“We’re built of contradictions, all of us. It’s those opposing forces that give us strength, like an arch, each block pressing the next. Give me a man whose parts are all aligned in agreement and I’ll show you madness. We walk a narrow path, insanity to each side. A man without contradictions to balance him will soon veer off.”



silentfall.bandcamp.com
Last edited by an.interloper at Jun 6, 2015,
#10
It sounds like you are planning on using this guitar for a wide range of tunings.

This is not a good idea.

To use an example, Periphery's 8 string tuning is F#BEADGBE, and your 7 string is tuned to BEADGBE. You would literally be tuning down by 2 and a half steps, the same difference as tuning from E on a 6 string to B. This is fine if you are going to set the guitar up properly and keep it that way, but if you are planning on changing between B tuning for Dream Theater material and F# tuning for Periphery then I strongly suggest rethinking.

Changing between E and Drop D is fine. To put this in perspective what it looks like you are suggesting is to do this two and a half times on every string.
#11
Quote by Random3
It sounds like you are planning on using this guitar for a wide range of tunings.

This is not a good idea.

To use an example, Periphery's 8 string tuning is F#BEADGBE, and your 7 string is tuned to BEADGBE. You would literally be tuning down by 2 and a half steps, the same difference as tuning from E on a 6 string to B. This is fine if you are going to set the guitar up properly and keep it that way, but if you are planning on changing between B tuning for Dream Theater material and F# tuning for Periphery then I strongly suggest rethinking.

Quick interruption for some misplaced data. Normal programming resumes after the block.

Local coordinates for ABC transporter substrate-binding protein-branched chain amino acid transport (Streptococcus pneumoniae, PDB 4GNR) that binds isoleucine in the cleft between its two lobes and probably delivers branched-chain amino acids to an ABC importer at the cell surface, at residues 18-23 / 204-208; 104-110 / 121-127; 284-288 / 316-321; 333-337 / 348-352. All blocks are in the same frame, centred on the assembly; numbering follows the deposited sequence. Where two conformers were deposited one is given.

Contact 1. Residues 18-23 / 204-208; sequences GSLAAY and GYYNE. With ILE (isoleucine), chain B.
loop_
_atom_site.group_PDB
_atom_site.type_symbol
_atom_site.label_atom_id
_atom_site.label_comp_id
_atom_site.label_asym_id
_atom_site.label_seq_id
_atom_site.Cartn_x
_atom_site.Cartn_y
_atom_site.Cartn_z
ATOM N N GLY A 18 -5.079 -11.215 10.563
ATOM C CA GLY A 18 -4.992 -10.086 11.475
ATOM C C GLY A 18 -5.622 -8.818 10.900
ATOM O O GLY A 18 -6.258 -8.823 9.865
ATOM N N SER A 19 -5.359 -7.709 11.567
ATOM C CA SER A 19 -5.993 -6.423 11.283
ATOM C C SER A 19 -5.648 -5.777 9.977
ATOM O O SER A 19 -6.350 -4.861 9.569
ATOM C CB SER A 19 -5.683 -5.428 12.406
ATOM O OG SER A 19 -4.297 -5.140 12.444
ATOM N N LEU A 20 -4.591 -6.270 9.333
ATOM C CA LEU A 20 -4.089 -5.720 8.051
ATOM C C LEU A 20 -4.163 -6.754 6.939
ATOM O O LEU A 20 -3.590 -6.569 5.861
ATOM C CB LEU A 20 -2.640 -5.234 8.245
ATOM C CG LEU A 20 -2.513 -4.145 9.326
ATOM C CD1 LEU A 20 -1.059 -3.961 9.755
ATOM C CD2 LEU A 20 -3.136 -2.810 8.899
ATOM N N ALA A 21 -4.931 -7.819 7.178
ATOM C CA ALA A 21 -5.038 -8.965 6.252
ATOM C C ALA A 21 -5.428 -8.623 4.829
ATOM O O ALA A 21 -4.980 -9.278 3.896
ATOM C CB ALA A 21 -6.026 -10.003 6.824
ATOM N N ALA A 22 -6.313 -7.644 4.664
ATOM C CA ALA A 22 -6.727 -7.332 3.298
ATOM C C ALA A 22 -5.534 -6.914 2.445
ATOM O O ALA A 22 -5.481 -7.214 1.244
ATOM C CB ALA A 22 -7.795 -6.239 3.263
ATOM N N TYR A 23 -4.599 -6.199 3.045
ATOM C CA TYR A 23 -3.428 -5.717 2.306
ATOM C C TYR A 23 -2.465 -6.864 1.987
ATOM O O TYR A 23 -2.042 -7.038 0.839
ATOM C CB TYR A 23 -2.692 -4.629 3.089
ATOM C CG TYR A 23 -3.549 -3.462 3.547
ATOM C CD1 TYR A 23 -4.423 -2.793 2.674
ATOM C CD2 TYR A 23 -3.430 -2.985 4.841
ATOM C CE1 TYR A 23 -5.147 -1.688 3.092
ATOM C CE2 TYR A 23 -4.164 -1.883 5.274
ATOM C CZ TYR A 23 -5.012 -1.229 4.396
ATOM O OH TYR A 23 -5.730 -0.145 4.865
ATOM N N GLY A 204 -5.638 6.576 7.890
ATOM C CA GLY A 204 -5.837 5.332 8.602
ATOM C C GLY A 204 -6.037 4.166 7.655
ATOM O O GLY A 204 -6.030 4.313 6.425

Changing between E and Drop D is fine. To put this in perspective what it looks like you are suggesting is to do this two and a half times on every string.


Maybe I should have been more clear, what I want is to go one whole step down. I really don't need to go further than that.
#12
Quote by ryane24
Maybe I should have been more clear, what I want is to go one whole step down. I really don't need to go further than that.


In that case you can probably pull it off with minimal setup. I would still advise against repeatedly adjusting the truss rod. Get the guitar set up how you like in whichever tuning you are going to use most, and then detune as and when you like. Unless you are planning on spending some time in the lower tuning then there is no point adjusting the setup.
#13
Quote by Random3
It sounds like you are planning on using this guitar for a wide range of tunings.

This is not a good idea.

To use an example, Periphery's 8 string tuning is F#BEADGBE, and your 7 string is tuned to BEADGBE. You would literally be tuning down by 2 and a half steps, the same difference as tuning from E on a 6 string to B. This is fine if you are going to set the guitar up properly and keep it that way, but if you are planning on changing between B tuning for Dream Theater material and F# tuning for Periphery then I strongly suggest rethinking.